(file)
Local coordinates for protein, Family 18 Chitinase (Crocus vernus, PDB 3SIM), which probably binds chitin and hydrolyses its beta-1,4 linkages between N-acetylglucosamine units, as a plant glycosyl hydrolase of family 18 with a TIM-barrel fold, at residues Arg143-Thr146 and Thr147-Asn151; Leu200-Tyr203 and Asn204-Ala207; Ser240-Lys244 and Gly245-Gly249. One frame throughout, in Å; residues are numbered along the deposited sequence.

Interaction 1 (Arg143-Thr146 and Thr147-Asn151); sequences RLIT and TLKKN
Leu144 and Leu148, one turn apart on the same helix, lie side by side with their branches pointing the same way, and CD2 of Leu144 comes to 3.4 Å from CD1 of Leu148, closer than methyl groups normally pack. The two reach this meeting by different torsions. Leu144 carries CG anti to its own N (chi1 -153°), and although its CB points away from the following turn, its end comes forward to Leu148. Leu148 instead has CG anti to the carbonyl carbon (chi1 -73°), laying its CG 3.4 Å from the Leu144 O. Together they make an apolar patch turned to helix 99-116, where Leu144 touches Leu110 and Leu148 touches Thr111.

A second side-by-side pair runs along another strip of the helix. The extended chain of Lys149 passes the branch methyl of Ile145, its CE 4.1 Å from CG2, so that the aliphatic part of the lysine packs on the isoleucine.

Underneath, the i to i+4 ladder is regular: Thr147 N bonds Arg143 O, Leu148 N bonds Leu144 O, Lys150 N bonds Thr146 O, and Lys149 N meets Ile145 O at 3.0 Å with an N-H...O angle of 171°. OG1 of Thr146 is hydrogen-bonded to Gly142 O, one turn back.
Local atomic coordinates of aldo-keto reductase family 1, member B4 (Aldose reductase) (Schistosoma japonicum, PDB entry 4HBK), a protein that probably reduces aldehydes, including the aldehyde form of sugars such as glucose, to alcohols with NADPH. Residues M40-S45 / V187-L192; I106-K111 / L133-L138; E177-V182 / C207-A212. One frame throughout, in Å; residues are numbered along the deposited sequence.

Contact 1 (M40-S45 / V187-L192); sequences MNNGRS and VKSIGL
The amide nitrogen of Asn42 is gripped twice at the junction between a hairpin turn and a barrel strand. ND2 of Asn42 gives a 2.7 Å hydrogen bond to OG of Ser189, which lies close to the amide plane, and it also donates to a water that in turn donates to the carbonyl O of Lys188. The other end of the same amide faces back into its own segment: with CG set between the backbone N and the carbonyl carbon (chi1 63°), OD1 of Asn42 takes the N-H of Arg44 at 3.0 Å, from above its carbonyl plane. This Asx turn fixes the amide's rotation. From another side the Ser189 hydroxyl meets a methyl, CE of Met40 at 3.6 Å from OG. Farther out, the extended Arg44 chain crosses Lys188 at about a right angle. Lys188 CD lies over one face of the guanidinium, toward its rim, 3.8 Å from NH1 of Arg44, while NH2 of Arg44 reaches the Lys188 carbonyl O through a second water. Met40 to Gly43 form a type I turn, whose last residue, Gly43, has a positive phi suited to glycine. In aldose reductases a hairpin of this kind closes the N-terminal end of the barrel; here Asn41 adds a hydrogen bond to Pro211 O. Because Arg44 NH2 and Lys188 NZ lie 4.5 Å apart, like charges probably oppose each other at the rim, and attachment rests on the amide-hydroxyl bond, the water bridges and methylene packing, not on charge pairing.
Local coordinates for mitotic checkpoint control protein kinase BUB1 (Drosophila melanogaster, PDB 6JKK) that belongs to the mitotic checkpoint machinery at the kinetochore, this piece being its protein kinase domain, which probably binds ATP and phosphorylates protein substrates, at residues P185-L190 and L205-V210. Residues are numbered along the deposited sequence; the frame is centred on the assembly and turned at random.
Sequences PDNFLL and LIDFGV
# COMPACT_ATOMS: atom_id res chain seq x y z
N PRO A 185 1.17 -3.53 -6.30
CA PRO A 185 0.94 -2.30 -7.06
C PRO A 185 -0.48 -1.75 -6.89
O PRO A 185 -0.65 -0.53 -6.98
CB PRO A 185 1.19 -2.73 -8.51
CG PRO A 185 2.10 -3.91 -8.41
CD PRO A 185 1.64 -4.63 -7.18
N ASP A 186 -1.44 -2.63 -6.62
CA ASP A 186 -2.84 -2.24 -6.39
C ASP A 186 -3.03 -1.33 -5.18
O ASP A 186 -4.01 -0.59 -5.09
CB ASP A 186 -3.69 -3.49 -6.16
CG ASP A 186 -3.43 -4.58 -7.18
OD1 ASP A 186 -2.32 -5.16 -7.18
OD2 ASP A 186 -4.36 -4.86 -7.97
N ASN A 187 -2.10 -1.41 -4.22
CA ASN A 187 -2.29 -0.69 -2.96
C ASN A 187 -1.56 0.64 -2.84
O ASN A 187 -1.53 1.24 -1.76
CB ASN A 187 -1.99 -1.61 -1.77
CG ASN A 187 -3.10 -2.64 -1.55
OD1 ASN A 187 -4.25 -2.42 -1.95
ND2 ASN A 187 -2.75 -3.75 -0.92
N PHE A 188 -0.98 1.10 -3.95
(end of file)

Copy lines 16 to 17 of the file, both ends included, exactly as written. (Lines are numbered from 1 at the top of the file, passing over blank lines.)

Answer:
CB PRO A 185 1.19 -2.73 -8.51
CG PRO A 185 2.10 -3.91 -8.41